Charles M. Rice Biography

(virologist)

Charles M Rice is an American virologist and Nobel Laureate 2020. He is possibly single.

More about the relationship

He is single to date. There has not been an official announcement regarding his love partner or wife. It is evident that getting married was not his choice.

Relationship Facts of Charles M. Rice

  • Charles M. Rice is not having an affair with anyone presently.
  • His sexual orientation is straight.

Who is Charles M Rice?

Charles M Rice is an American virologist and Nobel Laureate 2020. He is famous for his discovery and isolation of the Hepatitis C virus. During his award, he was working under the faculty of Rockefeller University. He was Scientific and Executive Director, Center for the Study of Hepatitis C from the year 2001–2018 at The Rockefeller University.

Charles M Rice- Age, Ethnicity, Early Life & Education

He was born Charles Moen Rice on 25 August 1952, Sacramento, CA, USA. He is the single born of an insurance claims adjuster father and a housewife mother. Further, details of his family and siblings are not accessible.

Charles had always been interested in sort of nature, biology, and the outdoors, amongst many other things from his childhood. He had an early interest in veterinary medicine thus entered the field of virology. However, after studying for a summer at the Marine Biological Laboratory at Woods Hole, Massachusetts, Rice changed his focus to biology and basic research.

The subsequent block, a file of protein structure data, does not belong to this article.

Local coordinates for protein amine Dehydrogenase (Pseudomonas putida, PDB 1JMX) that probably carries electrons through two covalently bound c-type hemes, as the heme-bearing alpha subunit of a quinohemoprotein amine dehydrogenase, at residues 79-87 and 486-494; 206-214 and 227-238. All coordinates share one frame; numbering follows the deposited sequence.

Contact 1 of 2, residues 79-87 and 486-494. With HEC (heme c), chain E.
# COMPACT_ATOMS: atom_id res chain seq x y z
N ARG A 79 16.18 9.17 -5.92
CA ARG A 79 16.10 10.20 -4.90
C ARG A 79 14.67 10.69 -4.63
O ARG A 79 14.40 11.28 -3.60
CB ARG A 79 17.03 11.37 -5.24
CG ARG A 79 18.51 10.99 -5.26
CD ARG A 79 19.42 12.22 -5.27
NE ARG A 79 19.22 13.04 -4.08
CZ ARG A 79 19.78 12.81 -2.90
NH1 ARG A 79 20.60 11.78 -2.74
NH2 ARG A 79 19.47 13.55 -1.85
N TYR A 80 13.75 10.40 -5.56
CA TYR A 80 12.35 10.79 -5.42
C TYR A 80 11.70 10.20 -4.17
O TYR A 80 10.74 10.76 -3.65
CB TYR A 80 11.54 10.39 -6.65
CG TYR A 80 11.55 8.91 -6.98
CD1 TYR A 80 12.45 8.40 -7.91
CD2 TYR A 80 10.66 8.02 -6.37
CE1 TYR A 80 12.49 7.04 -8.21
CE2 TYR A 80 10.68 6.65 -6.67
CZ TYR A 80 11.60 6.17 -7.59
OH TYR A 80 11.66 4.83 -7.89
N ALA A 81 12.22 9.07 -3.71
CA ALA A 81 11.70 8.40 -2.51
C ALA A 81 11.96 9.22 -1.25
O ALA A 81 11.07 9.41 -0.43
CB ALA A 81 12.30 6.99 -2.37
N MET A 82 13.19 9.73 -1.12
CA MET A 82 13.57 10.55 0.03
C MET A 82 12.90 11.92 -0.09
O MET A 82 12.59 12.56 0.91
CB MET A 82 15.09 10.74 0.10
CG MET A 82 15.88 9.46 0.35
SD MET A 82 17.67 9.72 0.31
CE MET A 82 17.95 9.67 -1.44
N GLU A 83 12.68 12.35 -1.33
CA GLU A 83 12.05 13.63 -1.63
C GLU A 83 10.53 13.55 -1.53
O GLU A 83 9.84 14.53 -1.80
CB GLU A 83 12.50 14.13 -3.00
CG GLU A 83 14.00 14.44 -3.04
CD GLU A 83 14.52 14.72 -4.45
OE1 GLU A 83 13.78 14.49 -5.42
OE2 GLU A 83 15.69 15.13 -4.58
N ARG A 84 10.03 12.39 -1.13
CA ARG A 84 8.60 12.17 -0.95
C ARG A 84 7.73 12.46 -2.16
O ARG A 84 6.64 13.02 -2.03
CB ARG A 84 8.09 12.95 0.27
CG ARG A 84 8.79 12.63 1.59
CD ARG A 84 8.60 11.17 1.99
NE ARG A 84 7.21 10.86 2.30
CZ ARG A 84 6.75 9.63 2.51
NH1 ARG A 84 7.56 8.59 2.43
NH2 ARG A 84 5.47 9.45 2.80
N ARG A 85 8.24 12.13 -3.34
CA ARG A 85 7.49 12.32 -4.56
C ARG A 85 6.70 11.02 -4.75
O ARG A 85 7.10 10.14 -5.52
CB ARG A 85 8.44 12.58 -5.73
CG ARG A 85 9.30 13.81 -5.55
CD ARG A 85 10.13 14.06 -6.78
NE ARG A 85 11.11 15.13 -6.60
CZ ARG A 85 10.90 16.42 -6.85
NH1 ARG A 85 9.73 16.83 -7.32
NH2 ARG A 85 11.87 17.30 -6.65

At the California Institute of Technology, he studied biochemistry in the laboratory of American virologist James Strauss. Meanwhile, Rice conducted his graduate research on the Sindbis virus, the RNA virus which is carried by mosquitoes which causes fever and joint pain in humans.

Education

  • California Institute of Technology, 1981–1985
  • Ph.D. in biochemistry, 1981
    California Institute of Technology
  • B.S. in zoology, 1974
    University of California, Davis

Charles M Rice-Body Features

Charles has an average height and average weight like other American adult males but his detailed body stat is not available. He has grey hair, white skin, and blue eyes. Due to continuous work, research, and eye drainage he ended wearing spectacles.

Charles M Rice-Career & Research